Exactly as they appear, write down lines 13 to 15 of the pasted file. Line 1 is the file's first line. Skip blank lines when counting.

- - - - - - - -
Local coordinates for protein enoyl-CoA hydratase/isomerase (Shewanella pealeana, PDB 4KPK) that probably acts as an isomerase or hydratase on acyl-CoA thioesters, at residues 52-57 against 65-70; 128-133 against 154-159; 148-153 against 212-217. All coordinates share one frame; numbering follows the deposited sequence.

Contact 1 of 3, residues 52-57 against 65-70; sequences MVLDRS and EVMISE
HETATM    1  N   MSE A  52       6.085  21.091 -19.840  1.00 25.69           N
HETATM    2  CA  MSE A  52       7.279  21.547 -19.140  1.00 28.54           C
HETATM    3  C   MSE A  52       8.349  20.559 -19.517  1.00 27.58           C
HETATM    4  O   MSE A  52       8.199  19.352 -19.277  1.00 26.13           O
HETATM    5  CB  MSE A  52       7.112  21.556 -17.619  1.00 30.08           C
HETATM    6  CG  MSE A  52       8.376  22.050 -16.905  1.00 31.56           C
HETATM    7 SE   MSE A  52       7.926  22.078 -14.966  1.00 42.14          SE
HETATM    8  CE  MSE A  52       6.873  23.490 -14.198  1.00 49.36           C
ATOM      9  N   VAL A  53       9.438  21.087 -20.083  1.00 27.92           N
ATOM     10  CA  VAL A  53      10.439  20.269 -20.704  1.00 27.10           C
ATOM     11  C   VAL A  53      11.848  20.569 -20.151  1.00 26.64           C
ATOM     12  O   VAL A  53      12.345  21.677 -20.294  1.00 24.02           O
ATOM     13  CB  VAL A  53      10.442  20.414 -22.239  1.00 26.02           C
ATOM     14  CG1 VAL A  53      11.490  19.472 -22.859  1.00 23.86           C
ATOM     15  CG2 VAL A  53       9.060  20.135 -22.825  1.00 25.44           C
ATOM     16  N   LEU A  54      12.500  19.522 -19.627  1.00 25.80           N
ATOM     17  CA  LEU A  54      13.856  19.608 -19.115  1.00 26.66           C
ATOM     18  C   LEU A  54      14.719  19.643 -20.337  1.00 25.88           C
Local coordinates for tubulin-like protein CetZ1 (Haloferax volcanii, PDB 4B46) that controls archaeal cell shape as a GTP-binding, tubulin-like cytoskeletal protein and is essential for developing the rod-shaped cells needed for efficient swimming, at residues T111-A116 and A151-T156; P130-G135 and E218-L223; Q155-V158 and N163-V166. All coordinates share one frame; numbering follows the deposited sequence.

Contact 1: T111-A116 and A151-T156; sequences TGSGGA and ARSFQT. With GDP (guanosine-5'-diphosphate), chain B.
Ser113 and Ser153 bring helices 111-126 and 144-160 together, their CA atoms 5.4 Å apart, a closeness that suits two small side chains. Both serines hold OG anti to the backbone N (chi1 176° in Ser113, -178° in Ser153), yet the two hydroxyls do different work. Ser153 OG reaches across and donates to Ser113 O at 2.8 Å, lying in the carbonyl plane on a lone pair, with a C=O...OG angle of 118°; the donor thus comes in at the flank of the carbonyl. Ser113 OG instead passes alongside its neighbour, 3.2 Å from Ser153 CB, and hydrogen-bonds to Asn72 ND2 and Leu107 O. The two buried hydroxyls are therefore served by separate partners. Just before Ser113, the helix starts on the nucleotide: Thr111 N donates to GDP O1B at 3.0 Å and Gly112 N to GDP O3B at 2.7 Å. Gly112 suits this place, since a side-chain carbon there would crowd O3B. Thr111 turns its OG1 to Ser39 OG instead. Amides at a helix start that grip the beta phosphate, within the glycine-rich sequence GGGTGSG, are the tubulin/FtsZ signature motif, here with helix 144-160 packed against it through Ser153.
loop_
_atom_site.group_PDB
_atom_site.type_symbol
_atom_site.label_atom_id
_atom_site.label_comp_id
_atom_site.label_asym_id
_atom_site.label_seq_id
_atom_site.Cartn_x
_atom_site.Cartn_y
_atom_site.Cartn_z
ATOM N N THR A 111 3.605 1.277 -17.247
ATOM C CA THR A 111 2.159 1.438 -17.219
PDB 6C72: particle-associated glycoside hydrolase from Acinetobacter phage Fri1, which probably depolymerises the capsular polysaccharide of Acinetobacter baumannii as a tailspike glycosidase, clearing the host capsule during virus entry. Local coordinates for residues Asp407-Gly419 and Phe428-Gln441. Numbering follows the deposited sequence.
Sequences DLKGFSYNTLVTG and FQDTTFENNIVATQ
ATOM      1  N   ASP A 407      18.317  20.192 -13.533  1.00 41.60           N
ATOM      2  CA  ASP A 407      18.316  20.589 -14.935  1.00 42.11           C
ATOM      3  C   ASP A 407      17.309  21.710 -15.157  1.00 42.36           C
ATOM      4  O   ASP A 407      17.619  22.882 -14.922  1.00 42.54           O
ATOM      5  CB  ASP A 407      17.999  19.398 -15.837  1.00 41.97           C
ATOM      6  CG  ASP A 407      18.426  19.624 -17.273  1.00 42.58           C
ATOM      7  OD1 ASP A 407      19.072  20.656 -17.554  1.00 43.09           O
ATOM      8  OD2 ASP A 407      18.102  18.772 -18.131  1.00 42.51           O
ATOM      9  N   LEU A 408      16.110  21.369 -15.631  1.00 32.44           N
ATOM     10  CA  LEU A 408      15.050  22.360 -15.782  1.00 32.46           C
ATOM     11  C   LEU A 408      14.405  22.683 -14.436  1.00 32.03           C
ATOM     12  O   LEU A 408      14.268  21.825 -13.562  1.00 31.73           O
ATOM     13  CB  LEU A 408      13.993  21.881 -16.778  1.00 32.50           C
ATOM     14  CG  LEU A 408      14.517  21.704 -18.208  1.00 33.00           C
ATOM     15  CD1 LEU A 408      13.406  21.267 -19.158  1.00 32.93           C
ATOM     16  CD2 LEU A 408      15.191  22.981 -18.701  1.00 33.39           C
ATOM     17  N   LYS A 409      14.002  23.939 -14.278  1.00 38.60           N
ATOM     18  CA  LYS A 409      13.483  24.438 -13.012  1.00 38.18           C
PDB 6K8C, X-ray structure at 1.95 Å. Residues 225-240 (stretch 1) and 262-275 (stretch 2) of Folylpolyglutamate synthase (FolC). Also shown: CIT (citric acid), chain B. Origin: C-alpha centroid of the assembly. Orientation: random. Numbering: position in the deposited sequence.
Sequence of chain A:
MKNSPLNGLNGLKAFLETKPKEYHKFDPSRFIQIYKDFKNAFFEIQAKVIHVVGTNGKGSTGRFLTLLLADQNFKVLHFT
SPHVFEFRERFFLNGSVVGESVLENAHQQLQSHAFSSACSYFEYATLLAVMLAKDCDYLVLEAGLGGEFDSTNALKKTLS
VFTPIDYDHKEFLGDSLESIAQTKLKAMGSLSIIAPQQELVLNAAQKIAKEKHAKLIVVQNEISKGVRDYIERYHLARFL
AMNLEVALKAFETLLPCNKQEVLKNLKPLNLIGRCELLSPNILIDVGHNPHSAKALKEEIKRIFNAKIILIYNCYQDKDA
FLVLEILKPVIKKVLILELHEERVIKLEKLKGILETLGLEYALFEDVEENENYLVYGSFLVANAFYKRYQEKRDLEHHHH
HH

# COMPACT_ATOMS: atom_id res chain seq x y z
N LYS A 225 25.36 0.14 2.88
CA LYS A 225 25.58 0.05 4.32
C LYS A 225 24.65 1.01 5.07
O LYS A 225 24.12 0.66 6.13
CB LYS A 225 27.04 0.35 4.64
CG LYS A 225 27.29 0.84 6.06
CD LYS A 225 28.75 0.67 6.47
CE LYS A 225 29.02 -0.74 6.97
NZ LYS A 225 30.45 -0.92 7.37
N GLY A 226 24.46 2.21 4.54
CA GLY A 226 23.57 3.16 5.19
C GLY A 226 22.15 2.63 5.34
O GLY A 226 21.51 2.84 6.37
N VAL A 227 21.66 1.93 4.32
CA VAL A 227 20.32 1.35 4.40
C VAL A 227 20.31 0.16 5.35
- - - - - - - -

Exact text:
ATOM     11  C   VAL A  53      11.848  20.569 -20.151  1.00 26.64           C
ATOM     12  O   VAL A  53      12.345  21.677 -20.294  1.00 24.02           O
ATOM     13  CB  VAL A  53      10.442  20.414 -22.239  1.00 26.02           C